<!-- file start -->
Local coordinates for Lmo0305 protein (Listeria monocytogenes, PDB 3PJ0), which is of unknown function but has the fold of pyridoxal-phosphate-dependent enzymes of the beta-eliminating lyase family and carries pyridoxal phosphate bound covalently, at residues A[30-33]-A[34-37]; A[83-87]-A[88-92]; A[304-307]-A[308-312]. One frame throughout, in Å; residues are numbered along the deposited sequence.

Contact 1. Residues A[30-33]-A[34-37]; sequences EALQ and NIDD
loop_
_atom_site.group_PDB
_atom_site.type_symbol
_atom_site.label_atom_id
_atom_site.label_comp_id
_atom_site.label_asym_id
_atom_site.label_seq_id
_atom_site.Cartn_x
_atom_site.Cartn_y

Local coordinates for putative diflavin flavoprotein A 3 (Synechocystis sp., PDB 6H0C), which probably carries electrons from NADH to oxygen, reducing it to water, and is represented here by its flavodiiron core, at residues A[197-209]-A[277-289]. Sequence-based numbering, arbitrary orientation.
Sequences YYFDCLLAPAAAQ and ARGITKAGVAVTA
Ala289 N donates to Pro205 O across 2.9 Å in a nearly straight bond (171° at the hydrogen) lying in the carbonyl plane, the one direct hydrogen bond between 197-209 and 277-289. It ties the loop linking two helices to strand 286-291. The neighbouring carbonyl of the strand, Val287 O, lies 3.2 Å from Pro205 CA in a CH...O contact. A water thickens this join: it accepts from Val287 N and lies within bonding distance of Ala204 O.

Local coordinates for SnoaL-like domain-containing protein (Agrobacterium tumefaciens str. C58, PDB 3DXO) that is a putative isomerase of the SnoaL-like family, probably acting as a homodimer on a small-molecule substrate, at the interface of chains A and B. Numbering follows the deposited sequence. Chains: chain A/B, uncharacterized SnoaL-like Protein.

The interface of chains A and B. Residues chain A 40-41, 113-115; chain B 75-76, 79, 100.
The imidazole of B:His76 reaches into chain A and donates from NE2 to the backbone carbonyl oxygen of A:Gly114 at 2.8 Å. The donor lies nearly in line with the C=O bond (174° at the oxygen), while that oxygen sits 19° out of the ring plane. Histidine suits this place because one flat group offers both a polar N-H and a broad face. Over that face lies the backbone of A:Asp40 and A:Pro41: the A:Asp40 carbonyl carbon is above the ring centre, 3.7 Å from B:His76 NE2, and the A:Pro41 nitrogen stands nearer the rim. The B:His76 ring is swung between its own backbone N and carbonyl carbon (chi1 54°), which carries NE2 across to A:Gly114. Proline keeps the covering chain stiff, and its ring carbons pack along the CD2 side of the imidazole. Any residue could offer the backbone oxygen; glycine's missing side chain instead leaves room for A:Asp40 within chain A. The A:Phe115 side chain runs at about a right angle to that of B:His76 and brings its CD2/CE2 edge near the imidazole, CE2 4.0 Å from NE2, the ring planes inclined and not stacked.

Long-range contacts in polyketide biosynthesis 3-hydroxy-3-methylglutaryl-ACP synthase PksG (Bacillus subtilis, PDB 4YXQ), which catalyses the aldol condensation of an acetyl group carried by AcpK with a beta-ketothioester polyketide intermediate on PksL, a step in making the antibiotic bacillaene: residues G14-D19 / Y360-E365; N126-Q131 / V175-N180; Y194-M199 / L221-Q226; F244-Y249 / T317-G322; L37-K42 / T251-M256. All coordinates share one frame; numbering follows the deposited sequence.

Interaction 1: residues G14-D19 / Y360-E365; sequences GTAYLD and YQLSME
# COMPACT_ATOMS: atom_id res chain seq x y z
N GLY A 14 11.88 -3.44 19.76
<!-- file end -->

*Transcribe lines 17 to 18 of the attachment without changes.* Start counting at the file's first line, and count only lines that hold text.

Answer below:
The imidazole of B:His76 reaches into chain A and donates from NE2 to the backbone carbonyl oxygen of A:Gly114 at 2.8 Å. The donor lies nearly in line with the C=O bond (174° at the oxygen), while that oxygen sits 19° out of the ring plane. Histidine suits this place because one flat group offers both a polar N-H and a broad face. Over that face lies the backbone of A:Asp40 and A:Pro41: the A:Asp40 carbonyl carbon is above the ring centre, 3.7 Å from B:His76 NE2, and the A:Pro41 nitrogen stands nearer the rim. The B:His76 ring is swung between its own backbone N and carbonyl carbon (chi1 54°), which carries NE2 across to A:Gly114. Proline keeps the covering chain stiff, and its ring carbons pack along the CD2 side of the imidazole. Any residue could offer the backbone oxygen; glycine's missing side chain instead leaves room for A:Asp40 within chain A. The A:Phe115 side chain runs at about a right angle to that of B:His76 and brings its CD2/CE2 edge near the imidazole, CE2 4.0 Å from NE2, the ring planes inclined and not stacked.

Long-range contacts in polyketide biosynthesis 3-hydroxy-3-methylglutaryl-ACP synthase PksG (Bacillus subtilis, PDB 4YXQ), which catalyses the aldol condensation of an acetyl group carried by AcpK with a beta-ketothioester polyketide intermediate on PksL, a step in making the antibiotic bacillaene: residues G14-D19 / Y360-E365; N126-Q131 / V175-N180; Y194-M199 / L221-Q226; F244-Y249 / T317-G322; L37-K42 / T251-M256. All coordinates share one frame; numbering follows the deposited sequence.